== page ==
Biogeochemistry. Volume 42 pages 189-220.

It has been cited in 456 different peer-reviewed scientific papers or textbooks.

31 pages long, it includes extensive discussion about lignin.

And it is highly relevant to the topic of this thread.
RE: maximizing carbon sequestration in farm soils16-05-2023 09:36
Im a BM
★★★☆☆
(793)
Among the papers that cited the 1998 Biogeochemistry paper, this is one of the ones I am most proud to have influenced.

It is highly relevant to the thread topic.

Claire Chenu et al. 2019. Increasing organic stocks in agricultural soils: Knowledge gaps and potential innovations. Soil and Tillage Research.
Volume 188 Pages 41-52.

This paper has been cited in 433 different peer-reviewed papers, etc., and will likely pick up a whole lot more in the next few years.

One day someone might view this who is interested in this topic.
16-05-2023 21:28
IBdaMannProfile picture★★★★★
(14545)
Im a BM wrote:
Among the papers that cited the 1998 Biogeochemistry paper, this is one of the ones I am most proud to have influenced.

It is highly relevant to the thread topic.

Claire Chenu et al. 2019. Increasing organic stocks in agricultural soils: Knowledge gaps and potential innovations. Soil and Tillage Research.
Volume 188 Pages 41-52.

This paper has been cited in 433 different peer-reviewed papers, etc., and will likely pick up a whole lot more in the next few years.

One day someone might view this who is interested in this topic.

Will this paper answer the question of whether or not carbon should be sequestered and why?
17-05-2023 00:32
HarveyH55Profile picture★★★★★
(5197)
Im a BM wrote:
Among the papers that cited the 1998 Biogeochemistry paper, this is one of the ones I am most proud to have influenced.

It is highly relevant to the thread topic.

Claire Chenu et al. 2019. Increasing organic stocks in agricultural soils: Knowledge gaps and potential innovations. Soil and Tillage Research.
Volume 188 Pages 41-52.

This paper has been cited in 433 different peer-reviewed papers, etc., and will likely pick up a whole lot more in the next few years.

One day someone might view this who is interested in this topic.


So, the breakthrough discovery is that by plowing/turning organic matter into the farm fields, it sort of fertilizes the soil for the next year's crop? Can't believe nobody thought of this centuries ago...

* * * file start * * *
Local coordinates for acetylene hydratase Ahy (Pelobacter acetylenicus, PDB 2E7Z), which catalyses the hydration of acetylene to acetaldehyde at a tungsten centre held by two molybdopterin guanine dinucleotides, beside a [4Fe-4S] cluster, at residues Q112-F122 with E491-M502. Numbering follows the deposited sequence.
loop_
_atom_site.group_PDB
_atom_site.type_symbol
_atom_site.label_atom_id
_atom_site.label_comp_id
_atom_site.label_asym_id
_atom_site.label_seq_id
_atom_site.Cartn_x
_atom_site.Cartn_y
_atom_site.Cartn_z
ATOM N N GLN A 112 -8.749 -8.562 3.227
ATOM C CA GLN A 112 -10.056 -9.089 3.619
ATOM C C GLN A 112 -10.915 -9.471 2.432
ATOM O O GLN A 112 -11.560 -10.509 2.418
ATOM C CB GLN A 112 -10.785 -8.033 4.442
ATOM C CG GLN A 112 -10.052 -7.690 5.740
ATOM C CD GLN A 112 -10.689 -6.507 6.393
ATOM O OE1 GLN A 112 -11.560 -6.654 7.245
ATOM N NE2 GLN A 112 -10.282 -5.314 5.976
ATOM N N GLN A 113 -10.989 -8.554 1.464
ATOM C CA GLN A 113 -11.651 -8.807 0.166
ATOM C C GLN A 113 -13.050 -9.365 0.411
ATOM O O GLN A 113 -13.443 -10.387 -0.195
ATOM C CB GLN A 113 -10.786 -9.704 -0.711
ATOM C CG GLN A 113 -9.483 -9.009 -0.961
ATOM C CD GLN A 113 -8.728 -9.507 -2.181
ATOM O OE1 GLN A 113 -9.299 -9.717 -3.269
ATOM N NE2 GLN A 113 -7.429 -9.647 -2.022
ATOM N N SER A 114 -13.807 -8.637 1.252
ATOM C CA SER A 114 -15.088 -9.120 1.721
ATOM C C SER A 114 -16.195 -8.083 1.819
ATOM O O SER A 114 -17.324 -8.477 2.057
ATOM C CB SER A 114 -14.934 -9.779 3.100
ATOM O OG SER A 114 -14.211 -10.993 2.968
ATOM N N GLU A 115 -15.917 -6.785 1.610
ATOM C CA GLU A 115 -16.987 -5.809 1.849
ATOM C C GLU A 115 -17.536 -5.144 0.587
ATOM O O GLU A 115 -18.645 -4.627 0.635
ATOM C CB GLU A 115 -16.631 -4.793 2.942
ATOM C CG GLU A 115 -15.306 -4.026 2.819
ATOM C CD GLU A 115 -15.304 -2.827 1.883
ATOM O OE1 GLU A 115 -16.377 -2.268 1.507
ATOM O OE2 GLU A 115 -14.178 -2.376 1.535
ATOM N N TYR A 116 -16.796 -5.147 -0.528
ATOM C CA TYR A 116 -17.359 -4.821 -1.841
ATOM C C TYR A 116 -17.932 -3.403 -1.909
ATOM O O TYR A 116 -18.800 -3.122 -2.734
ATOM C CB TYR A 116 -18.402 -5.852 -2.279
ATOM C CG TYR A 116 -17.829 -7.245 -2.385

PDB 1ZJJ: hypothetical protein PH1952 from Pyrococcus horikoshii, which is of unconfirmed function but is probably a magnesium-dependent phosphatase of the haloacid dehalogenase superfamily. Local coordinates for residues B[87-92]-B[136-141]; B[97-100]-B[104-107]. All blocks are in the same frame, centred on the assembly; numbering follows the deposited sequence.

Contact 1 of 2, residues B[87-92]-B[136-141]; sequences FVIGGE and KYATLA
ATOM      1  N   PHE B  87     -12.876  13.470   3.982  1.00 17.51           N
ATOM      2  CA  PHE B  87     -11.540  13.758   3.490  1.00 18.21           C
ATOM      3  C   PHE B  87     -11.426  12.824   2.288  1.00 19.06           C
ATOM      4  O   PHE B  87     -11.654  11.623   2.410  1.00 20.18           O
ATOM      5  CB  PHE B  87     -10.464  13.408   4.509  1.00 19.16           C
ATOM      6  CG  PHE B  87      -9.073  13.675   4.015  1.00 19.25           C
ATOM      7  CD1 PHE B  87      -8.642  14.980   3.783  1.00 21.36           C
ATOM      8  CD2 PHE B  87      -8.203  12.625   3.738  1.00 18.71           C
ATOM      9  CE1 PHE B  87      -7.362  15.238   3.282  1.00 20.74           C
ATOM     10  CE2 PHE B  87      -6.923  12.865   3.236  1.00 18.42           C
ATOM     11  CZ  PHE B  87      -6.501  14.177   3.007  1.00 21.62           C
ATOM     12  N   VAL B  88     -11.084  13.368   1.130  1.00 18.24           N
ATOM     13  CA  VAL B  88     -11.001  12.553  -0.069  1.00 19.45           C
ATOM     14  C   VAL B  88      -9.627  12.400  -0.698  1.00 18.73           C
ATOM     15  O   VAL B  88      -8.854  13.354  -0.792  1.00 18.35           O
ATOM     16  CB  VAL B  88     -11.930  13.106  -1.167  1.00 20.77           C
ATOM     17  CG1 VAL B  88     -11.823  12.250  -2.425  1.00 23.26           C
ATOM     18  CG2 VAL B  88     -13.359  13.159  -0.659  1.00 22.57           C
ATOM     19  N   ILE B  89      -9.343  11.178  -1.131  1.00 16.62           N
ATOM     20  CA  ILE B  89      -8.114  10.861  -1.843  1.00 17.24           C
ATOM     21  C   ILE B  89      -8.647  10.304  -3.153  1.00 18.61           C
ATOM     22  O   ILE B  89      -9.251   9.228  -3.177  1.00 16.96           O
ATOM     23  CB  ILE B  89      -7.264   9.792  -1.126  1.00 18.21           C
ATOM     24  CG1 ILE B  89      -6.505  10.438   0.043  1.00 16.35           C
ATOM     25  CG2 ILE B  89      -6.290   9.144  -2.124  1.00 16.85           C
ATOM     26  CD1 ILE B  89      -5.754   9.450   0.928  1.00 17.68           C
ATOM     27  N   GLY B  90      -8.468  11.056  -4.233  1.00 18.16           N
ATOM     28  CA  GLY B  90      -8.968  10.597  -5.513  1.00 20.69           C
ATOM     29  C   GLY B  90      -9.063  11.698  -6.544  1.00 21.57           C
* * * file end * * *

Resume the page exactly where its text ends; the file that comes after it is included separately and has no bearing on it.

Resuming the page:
RE: centuries ago, yes, but without biogeochemical analysis17-05-2023 08:40
Im a BM
★★★☆☆
(793)
HarveyH55 wrote:
Im a BM wrote:
Among the papers that cited the 1998 Biogeochemistry paper, this is one of the ones I am most proud to have influenced.

It is highly relevant to the thread topic.

Claire Chenu et al. 2019. Increasing organic stocks in agricultural soils: Knowledge gaps and potential innovations. Soil and Tillage Research.
Volume 188 Pages 41-52.

This paper has been cited in 433 different peer-reviewed papers, etc., and will likely pick up a whole lot more in the next few years.

One day someone might view this who is interested in this topic.


So, the breakthrough discovery is that by plowing/turning organic matter into the farm fields, it sort of fertilizes the soil for the next year's crop? Can't believe nobody thought of this centuries ago...



------------------------------------------------------------------------------

It is a valid point that centuries ago, indeed thousands of years ago, humans had engineered sustainable agriculture methods that maintained high levels of soil organic matter.

Some farming methods, such as those that create plaggen sods, substantially increased soil organic matter content, compared to the natural ecosystem that previously occupied the site.

But these are not "breakthrough discoveries", and they are not what this research was about.

As the title suggests, there are "knowledge gaps" and "innovations" discussed.

Say what you want about carbon dioxide, but who could be opposed to improving soil fertility?

My own research was cited extensively in the "knowledge gap" section. Important new questions that nobody thought to ask before. Prevailing assumptions that turned out to be wrong, requiring new approaches to research.

Peasant agricultural science had already reached a high level of sophistication before the pyramids were built. But they didn't know much about biogeochemistry. Or mycorrhizal fungi.